In Argentina, foreign-owned banks accounted for well over one-half of banking system assets and liabilities as of end-2001. The Argentine government debt default, the sharp devaluation of the peso, and uncertainties concerning the status of deposit and the loan contract quickly pushed Argentina’s banking system to a verge of collapsing. Since December 2001, the Argentine authorities have declared a moratorium on payments on their public debts, abandoned the currency board, and determined that dollar-denominated loans and deposits would be exchanged into pesos at different rates (1:1 and 1:1.4, respectively). These and other policy responses created large losses in the Argentine banking system within a short period of time. As a result, a number of internationally active banks have sustained substantial losses.

Because the host authorities might be fiscally unable to bailout a large foreign bank subsidiary, they might well pressure the parent to invest new funds to recapitalize the subsidiary. However, under these circumstances, some parent banks have decided not to recapitalize their local subsidiaries. It would be quite difficult to expect a parent bank to cover such losses resulting from the host government’s own policy actions that led to the insolvency of the banking system, and where problems are compounded by a series of other deliberate policy measures.2 In addition, the foreign bank might wish to avoid having a dominant position in any particular country, since a refusal to recapitalize the bank would be seen as extremely damaging to the country concerned.1

1Bank of England (2002) p. 59.2The Bank for International Settlements (2002) pp. 57–58.

Although there are few empirical studies, the results are mixed. Levine (1999) concluded that greater foreign bank participation was a stabilizing factor in a crisis situation.63 In contrast, in their empirical studies on the links between foreign banks and stability in emerging market-banking system, Mathieson and Roldos (2001) draw no firm conclusion on whether foreign banks provide emerging market banking sectors more stability and lessen credit volatility.64 With regard to the foreign banks’ lending tendency in a crisis situation, some empirical studies argue that a bank’s soundness and not ownership, as such, is the critical element in the growth and volatility of bank credit.65


Country Cases on Whether Permission of Foreign Supervisor is Required in Licensing Foreign Bank Branches or Subsidiaries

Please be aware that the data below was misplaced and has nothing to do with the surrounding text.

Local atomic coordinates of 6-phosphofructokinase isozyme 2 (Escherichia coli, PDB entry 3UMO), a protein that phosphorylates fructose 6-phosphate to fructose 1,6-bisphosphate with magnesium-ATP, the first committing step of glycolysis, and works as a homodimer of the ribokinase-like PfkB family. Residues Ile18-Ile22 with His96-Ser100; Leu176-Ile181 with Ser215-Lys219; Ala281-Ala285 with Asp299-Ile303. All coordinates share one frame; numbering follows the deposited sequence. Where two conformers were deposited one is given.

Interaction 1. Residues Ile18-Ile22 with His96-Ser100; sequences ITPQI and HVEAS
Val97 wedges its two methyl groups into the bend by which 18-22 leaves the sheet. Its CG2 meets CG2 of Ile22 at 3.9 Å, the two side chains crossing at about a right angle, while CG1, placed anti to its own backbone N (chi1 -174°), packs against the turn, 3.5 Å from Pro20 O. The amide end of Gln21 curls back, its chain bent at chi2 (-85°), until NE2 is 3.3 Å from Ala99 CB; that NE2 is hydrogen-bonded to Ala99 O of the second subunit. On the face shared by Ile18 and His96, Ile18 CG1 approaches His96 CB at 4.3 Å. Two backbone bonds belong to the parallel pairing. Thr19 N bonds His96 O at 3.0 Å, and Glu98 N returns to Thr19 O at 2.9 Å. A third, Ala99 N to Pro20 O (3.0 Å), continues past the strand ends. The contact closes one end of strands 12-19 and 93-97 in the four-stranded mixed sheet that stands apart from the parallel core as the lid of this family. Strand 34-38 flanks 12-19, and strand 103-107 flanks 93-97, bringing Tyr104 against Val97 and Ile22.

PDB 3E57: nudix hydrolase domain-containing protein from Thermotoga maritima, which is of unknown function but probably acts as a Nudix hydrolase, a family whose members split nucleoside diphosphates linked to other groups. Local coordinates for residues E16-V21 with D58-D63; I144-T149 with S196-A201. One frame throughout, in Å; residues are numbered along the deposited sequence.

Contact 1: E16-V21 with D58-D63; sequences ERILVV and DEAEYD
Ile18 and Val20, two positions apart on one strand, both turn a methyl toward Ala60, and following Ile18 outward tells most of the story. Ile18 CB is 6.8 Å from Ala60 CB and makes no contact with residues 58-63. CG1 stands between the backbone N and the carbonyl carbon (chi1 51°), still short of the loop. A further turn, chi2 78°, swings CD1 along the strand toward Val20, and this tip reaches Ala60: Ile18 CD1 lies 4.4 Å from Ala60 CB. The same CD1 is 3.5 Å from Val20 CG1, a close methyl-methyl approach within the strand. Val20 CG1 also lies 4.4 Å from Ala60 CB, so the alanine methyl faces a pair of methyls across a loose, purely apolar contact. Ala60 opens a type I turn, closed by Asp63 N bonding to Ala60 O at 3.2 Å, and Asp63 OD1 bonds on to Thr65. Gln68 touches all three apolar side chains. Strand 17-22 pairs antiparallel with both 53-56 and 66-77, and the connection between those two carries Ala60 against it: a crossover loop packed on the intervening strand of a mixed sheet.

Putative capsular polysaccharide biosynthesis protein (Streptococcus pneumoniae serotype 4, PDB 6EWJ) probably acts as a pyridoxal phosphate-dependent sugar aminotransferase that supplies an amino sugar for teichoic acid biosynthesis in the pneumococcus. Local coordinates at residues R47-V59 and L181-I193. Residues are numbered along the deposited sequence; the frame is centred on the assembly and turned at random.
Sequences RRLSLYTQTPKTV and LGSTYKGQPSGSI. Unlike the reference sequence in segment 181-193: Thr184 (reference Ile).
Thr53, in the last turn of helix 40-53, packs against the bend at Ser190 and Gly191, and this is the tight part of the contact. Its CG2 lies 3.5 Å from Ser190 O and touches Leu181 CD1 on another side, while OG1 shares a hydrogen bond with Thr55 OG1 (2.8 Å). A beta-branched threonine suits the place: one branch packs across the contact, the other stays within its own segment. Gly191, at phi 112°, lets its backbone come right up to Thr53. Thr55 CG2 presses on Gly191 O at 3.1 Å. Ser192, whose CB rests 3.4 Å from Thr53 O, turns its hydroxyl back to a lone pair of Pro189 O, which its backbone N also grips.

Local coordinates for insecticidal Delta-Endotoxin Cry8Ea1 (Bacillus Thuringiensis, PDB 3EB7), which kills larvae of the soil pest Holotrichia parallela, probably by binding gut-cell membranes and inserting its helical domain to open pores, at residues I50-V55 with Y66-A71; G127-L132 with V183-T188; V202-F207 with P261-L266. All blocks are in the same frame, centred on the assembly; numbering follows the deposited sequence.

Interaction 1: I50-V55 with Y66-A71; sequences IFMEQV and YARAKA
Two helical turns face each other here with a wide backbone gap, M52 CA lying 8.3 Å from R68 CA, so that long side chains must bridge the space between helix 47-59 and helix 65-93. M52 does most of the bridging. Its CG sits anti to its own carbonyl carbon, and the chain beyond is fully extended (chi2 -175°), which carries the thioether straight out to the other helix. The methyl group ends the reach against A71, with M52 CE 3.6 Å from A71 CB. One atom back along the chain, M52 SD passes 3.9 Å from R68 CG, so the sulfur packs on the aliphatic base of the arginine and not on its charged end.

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Sources: IMF (2002), Bank Supervision Regulatory Database; and information from the respective country supervisory authorities.


Country Cases on Authority to Apply Regulations on a Consolidated Basis to Cross-Border Establishments of Domestic Banks

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Sources: IMF (2002), Bank Supervision Regulatory Database; and information from the respective country supervisory authorities.


Country Cases on Authority to Conduct On-Site Inspections of Cross-Border Establishment of Domestic Banks

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Sources: IMF (2002), Bank Supervision Regulatory Database; and information from the respective country supervisory authorities.


Country Cases on Authority to Have Contacts and Exchange Supervisor Information with, and Allow On-Site Inspection by, Foreign Financial Supervisory Agencies

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Sources: IMF (2002), Bank Supervision Regulatory Database; and information from the respective country supervisory authorities.


Country Cases on Equal Applicability of Domestic High Standards to Establishments of Foreign Financial Institutions

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Sources: IMF (2002), Bank Supervision Regulatory Database; and information from the respective country supervisory authorities.


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I would like to thank Messrs. Fernandez Delgado, Peter Hayward, and Ernesto Lopez and Mss. Julia Majaha-Jarby, Greta Mitchell Casselle, and Mary Zephrin for their detailed comments and suggestions. Comments from Messrs. David Marston and Jonathan L. Fiechter are also gratefully acknowledged, as is the editorial assistance provided by Ms. Natalie Baumer.


This does not mean that foreign bank expansion is a relatively new phenomenon. Several countries have a long tradition of foreign-owned banks, with some reducing the numbers of foreign banks owing to waves of nationalistic tendencies in the 1950s through 1970s, but later showing increasing openness during the 1990s.


Hawkins and Mihaljek (2001), p. 24. The Monetary Board of the Philippines may authorize a foreign bank to acquire up to 100 percent of the voting shares of a bank.


The “Report on the Supervision of Bank’s Foreign Establishments,” was published in 1975 and called The Basel Concordat. In May 1983, “Principles for the Supervision of Bank’s Foreign Establishments” replaced the 1975 Concordat. In April 1990, a “Supplement to the Concordat” was issued to define more clearly how the Concordat was to be implemented in practice, seeking to ensure that adequate information flows between supervisory authorities.


According to the recent results of Basel Core Principle (CP) assessments undertaken for 60 countries as of December 2001, for CP 23, almost 42 percent of countries assessed are compliant or largely compliant, while 30 percent of them are noncompliant or materially noncompliant. In the case of the CP 24, 54 percent of countries are compliant or largely compliant, while 30 percent are noncompliant or materially noncompliant. On the other hand, CP 25 shows a higher level of compliance. Seventy percent of countries are compliant or largely compliant, while 28 percent are noncompliant or materially noncompliant (see IMF 2002).